Remember how you’re not alone? You’re really not. In the US, almost 50,000 people die from suicide every year, but far more than that attempt to end their lives, survive, and go on to experience the hope and fulfillment they thought they never could. Some of those survivors have shared reasons they are glad they didn’t succeed and why they are glad to be alive today. If you’re struggling to figure out what’s worth fighting for in your life, take a look at two of the most highly reported things these survivors live for:
- Relationships. They are glad to be alive so that they can experience the connection they get from friends and family.
- Purpose. They have used their life to serve others, and they can see how the world is better off for having them in it.
If you made it to the end of this article, celebrate. That might sound or feel silly, but you, who were feeling so hopeless, worthless, and useless a few minutes ago actually took the incredibly brave and difficult step of reaching out into the darkness and grasping for hope by searching for and reading advice that might save your life. In a way, that means you do recognize the value of your life. That’s a victory! Look for other small victories that can help you make it through each moment as you continue your journey toward better mental health. Wash your face, drink a glass of water, text a friend, pet your dog, water a plant, etc. Any of those things are small but crucial victories that prove once again that you are a capable and worthwhile human being who deserves to live and live abundantly.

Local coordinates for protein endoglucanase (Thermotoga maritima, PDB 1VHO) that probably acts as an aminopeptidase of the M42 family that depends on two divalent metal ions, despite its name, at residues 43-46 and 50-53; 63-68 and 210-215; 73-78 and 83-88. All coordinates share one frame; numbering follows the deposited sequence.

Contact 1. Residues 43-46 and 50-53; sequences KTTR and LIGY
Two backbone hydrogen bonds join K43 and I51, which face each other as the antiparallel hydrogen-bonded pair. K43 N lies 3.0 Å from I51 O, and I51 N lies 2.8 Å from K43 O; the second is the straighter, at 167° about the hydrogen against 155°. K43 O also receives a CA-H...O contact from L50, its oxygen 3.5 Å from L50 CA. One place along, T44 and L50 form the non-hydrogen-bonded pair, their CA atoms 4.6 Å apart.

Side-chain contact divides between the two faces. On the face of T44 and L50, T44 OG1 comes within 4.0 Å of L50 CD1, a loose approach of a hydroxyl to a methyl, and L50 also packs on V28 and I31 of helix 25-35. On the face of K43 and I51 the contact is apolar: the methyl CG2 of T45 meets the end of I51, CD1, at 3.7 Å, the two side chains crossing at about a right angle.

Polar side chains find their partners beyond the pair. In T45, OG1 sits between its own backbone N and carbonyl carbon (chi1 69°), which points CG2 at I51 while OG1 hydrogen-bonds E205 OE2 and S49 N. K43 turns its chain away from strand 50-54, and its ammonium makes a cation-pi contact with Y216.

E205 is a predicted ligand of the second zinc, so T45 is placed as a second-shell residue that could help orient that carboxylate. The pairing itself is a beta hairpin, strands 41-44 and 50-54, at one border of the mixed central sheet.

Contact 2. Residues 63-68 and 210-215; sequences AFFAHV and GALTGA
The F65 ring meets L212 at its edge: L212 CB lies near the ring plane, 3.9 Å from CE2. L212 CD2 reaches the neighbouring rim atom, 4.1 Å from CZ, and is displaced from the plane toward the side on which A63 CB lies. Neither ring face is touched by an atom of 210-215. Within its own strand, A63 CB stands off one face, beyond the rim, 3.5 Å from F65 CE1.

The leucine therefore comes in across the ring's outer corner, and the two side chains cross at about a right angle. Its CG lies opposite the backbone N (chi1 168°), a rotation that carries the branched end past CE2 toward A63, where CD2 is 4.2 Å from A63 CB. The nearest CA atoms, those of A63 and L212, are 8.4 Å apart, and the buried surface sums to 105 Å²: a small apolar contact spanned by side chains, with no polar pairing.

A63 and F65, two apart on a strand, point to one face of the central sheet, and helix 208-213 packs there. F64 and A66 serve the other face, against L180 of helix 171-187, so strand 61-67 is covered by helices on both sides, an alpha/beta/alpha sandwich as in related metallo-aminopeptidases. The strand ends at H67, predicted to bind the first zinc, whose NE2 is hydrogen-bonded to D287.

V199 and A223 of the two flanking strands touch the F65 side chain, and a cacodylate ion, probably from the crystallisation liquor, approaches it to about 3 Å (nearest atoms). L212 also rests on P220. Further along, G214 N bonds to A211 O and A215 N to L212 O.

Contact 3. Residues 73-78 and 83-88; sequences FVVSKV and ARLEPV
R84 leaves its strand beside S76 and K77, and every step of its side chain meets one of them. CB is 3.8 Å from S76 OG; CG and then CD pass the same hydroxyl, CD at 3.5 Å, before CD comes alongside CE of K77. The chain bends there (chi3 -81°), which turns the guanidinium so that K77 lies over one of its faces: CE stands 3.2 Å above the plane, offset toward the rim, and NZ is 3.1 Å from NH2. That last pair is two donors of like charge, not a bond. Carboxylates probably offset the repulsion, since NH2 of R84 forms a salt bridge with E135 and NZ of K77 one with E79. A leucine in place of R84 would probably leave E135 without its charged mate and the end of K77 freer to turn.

If you haven’t yet, reach out to us at TheHopeLine. We’d love to share resources with you and help you along on your journey toward believing that your life is sacred, and that you were created for so much more than the despair that’s been plaguing your heart.
Remember: You’re not alone, suicide is never the only answer, and there are ways to get help. Don’t give up!
If you were not on this earth, life for everyone else who is still here would never be the same. Read, “Why Life if Worth Fighting For”.
If you or a friend need support right now, call the National Suicide Prevention Lifeline at 1-800-273-8255, for free confidential, 24/7 help. Head here for a list of crisis centers around the world. For additional help, please visit the suicide prevention resource page.